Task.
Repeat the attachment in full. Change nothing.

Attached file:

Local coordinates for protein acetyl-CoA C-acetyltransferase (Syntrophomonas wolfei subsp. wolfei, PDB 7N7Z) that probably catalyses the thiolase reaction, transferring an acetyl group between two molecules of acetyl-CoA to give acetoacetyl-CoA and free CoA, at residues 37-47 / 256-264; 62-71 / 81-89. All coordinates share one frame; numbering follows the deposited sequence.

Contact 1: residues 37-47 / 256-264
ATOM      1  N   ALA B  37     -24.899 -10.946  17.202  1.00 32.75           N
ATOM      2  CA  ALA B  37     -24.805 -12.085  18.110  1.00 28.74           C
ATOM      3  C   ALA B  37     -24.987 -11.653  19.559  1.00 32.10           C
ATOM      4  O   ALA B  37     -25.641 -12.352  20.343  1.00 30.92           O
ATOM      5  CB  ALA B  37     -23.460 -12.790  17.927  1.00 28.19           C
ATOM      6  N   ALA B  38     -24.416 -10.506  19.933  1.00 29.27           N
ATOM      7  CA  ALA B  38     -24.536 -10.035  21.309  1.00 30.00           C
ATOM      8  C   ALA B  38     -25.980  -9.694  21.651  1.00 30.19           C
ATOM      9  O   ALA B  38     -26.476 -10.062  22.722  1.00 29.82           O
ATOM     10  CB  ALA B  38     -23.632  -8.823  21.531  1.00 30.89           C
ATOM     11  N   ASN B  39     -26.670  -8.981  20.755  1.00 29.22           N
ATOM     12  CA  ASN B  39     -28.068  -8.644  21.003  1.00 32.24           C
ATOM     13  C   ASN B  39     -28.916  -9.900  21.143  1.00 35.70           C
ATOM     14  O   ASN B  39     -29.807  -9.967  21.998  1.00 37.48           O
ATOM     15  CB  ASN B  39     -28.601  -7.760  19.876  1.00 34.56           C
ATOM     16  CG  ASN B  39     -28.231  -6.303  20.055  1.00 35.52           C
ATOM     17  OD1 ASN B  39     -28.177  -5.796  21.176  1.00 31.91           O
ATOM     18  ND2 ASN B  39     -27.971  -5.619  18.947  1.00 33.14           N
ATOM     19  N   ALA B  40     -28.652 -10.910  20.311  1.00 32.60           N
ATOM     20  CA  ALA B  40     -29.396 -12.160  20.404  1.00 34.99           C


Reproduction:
Local coordinates for protein acetyl-CoA C-acetyltransferase (Syntrophomonas wolfei subsp. wolfei, PDB 7N7Z) that probably catalyses the thiolase reaction, transferring an acetyl group between two molecules of acetyl-CoA to give acetoacetyl-CoA and free CoA, at residues 37-47 / 256-264; 62-71 / 81-89. All coordinates share one frame; numbering follows the deposited sequence.

Contact 1: residues 37-47 / 256-264
ATOM      1  N   ALA B  37     -24.899 -10.946  17.202  1.00 32.75           N
ATOM      2  CA  ALA B  37     -24.805 -12.085  18.110  1.00 28.74           C
ATOM      3  C   ALA B  37     -24.987 -11.653  19.559  1.00 32.10           C
ATOM      4  O   ALA B  37     -25.641 -12.352  20.343  1.00 30.92           O
ATOM      5  CB  ALA B  37     -23.460 -12.790  17.927  1.00 28.19           C
ATOM      6  N   ALA B  38     -24.416 -10.506  19.933  1.00 29.27           N
ATOM      7  CA  ALA B  38     -24.536 -10.035  21.309  1.00 30.00           C
ATOM      8  C   ALA B  38     -25.980  -9.694  21.651  1.00 30.19           C
ATOM      9  O   ALA B  38     -26.476 -10.062  22.722  1.00 29.82           O
ATOM     10  CB  ALA B  38     -23.632  -8.823  21.531  1.00 30.89           C
ATOM     11  N   ASN B  39     -26.670  -8.981  20.755  1.00 29.22           N
ATOM     12  CA  ASN B  39     -28.068  -8.644  21.003  1.00 32.24           C
ATOM     13  C   ASN B  39     -28.916  -9.900  21.143  1.00 35.70           C
ATOM     14  O   ASN B  39     -29.807  -9.967  21.998  1.00 37.48           O
ATOM     15  CB  ASN B  39     -28.601  -7.760  19.876  1.00 34.56           C
ATOM     16  CG  ASN B  39     -28.231  -6.303  20.055  1.00 35.52           C
ATOM     17  OD1 ASN B  39     -28.177  -5.796  21.176  1.00 31.91           O
ATOM     18  ND2 ASN B  39     -27.971  -5.619  18.947  1.00 33.14           N
ATOM     19  N   ALA B  40     -28.652 -10.910  20.311  1.00 32.60           N
ATOM     20  CA  ALA B  40     -29.396 -12.160  20.404  1.00 34.99           C